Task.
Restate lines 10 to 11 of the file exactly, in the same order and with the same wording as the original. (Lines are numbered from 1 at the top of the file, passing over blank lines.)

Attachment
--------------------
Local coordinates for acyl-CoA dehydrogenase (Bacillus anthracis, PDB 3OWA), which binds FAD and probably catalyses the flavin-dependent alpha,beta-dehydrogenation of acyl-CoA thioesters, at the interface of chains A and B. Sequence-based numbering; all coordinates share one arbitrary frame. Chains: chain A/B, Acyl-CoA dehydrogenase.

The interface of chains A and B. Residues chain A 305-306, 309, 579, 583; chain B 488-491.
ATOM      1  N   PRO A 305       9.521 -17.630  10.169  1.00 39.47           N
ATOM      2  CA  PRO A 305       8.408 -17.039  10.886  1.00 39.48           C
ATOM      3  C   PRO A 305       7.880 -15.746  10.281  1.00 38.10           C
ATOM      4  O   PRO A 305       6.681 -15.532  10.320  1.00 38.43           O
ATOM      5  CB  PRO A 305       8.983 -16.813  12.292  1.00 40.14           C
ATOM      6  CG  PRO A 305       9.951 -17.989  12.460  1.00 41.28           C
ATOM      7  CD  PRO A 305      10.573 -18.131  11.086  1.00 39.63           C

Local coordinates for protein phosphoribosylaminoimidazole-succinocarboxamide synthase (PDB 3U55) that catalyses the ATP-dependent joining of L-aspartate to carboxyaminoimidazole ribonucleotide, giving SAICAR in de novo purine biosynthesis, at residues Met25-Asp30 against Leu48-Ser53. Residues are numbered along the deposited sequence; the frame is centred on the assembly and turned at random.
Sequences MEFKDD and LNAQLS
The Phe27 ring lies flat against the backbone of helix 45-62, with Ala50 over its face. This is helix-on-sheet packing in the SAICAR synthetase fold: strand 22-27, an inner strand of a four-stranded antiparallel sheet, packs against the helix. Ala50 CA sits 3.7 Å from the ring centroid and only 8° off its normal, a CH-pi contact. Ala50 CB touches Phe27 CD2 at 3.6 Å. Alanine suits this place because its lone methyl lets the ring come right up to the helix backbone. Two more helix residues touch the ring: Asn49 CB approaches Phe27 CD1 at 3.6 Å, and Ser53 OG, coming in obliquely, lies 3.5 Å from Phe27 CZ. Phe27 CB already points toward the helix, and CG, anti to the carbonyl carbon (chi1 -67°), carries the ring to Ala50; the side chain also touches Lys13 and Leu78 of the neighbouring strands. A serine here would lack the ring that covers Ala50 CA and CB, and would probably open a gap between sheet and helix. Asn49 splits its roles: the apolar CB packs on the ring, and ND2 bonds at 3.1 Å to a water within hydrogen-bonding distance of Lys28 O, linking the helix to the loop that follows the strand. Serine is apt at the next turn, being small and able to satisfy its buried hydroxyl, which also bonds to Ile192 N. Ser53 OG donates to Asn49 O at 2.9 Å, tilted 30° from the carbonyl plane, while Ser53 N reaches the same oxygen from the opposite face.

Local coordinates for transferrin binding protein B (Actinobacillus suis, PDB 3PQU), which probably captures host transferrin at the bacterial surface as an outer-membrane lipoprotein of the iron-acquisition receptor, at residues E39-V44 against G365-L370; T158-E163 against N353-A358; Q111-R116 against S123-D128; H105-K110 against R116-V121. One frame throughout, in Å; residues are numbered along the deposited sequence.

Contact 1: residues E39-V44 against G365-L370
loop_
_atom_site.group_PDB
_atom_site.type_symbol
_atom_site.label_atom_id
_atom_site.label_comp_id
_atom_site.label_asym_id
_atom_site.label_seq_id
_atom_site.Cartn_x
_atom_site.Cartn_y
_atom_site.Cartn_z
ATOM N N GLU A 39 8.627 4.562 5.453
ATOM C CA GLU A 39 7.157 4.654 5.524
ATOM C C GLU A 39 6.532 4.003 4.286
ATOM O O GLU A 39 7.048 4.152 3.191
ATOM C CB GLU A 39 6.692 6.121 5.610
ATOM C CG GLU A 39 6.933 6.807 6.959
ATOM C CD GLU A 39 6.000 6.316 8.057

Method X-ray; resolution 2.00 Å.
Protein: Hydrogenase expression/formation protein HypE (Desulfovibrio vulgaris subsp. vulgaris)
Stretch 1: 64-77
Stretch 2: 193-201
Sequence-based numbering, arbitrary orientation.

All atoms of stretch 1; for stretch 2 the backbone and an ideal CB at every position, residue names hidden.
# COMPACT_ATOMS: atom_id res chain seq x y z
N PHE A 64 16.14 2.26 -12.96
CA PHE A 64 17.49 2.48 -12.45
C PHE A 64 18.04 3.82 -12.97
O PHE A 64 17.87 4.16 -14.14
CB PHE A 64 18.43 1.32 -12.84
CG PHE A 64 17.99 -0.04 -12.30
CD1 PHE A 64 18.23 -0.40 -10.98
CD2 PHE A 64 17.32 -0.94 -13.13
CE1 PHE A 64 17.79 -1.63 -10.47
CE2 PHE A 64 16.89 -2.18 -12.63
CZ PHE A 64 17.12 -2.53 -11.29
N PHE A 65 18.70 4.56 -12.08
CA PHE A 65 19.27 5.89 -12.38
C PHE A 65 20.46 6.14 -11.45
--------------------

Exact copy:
Local coordinates for protein phosphoribosylaminoimidazole-succinocarboxamide synthase (PDB 3U55) that catalyses the ATP-dependent joining of L-aspartate to carboxyaminoimidazole ribonucleotide, giving SAICAR in de novo purine biosynthesis, at residues Met25-Asp30 against Leu48-Ser53. Residues are numbered along the deposited sequence; the frame is centred on the assembly and turned at random.
Sequences MEFKDD and LNAQLS